But… Unity has obviously done a better job at advertising/marketing their platform over the years.
Beyond the developer base, we might turn ourselves to Google Trends to see what sort of “buzz” a particular SDK or framework might can generated in Google Search over the last few years.
See below the interest in the search term “Corona SDK” over that last 5 years –
And here is the interest in the search term “Unity 3D” over the last 5 years –
As you can see the hype of the app ‘Gold Rush’ era (2008-2014) generated peak developer interest in both cross platform frameworks into 2014. Both search interest in Unity and Corona SDK has dropped since mid 2014, with Corona SDK showing a slightly stabilized flat-to-upward trend.
I think the general search interest drop in mobile game development frameworks is a factor of a couple things –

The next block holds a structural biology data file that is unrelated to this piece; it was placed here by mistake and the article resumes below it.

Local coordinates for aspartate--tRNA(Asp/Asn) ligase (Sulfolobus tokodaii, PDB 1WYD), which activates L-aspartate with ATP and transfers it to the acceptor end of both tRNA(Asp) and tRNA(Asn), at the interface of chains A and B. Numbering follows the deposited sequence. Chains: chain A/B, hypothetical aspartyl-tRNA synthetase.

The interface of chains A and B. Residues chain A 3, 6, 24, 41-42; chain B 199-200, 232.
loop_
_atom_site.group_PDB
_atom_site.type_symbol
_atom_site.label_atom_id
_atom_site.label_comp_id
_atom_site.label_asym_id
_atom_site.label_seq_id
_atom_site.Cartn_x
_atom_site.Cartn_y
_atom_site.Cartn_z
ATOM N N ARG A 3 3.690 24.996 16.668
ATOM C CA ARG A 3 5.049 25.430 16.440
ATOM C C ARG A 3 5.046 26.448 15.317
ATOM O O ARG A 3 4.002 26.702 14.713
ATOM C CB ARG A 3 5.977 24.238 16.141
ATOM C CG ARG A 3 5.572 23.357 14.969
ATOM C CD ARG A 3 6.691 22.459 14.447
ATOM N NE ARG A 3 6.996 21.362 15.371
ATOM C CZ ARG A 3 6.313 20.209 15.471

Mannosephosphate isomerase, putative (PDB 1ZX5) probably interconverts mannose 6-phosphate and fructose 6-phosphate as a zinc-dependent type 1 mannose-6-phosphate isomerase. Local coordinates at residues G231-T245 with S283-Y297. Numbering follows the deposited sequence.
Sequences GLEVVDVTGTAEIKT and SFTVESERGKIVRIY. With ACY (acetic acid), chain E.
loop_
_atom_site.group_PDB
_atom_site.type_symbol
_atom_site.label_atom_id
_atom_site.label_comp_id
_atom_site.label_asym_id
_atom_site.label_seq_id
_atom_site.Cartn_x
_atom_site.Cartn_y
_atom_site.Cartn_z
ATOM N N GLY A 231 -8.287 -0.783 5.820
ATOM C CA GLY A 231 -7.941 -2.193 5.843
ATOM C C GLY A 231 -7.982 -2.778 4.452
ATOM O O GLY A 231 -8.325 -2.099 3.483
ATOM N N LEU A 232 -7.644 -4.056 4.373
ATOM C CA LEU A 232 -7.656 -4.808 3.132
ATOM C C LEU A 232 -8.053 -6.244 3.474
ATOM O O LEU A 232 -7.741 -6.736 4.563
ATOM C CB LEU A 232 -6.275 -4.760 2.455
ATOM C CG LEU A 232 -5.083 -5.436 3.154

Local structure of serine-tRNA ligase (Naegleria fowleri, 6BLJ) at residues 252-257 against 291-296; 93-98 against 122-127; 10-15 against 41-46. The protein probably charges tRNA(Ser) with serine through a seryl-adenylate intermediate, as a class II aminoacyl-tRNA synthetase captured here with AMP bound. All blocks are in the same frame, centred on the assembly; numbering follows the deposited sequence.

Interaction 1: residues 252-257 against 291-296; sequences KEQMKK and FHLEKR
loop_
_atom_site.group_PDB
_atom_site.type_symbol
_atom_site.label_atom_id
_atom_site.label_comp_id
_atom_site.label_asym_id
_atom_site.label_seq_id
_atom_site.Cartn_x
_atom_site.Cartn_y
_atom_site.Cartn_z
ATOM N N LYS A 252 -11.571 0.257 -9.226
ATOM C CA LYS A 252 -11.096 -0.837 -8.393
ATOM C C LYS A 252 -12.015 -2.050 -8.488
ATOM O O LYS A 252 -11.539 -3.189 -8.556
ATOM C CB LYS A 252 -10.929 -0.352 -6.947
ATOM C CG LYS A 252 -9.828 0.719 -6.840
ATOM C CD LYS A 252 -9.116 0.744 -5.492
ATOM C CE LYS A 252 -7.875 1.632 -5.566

- Making apps is not easy! (or I should say making Good apps is not easy… regardless of the framework)
- The media hype of indie developers getting rich quick has died down
For the first point, Corona SDK makes is as easy as practically possible and you can deploy to many stores. Deploying to Google Play, Apple’s App Store, Amazon, Windows Store, etc… is crucial for part-time App Developers like myself to maximise return on investment (mainly the time investment for me).
For the second point, break out success stories of Indie developers still occur every year (so it is possible). This year was Color Switch. The year before we heard about (Corona framework developed) Pop The Lock. But the media doesn’t pick up on it anymore… not like 5 years ago when we all heard about (Corona framework developed) Bubble Ball coded by a 14-year named Robert Nay.
Wave design by Freepik in the post banner.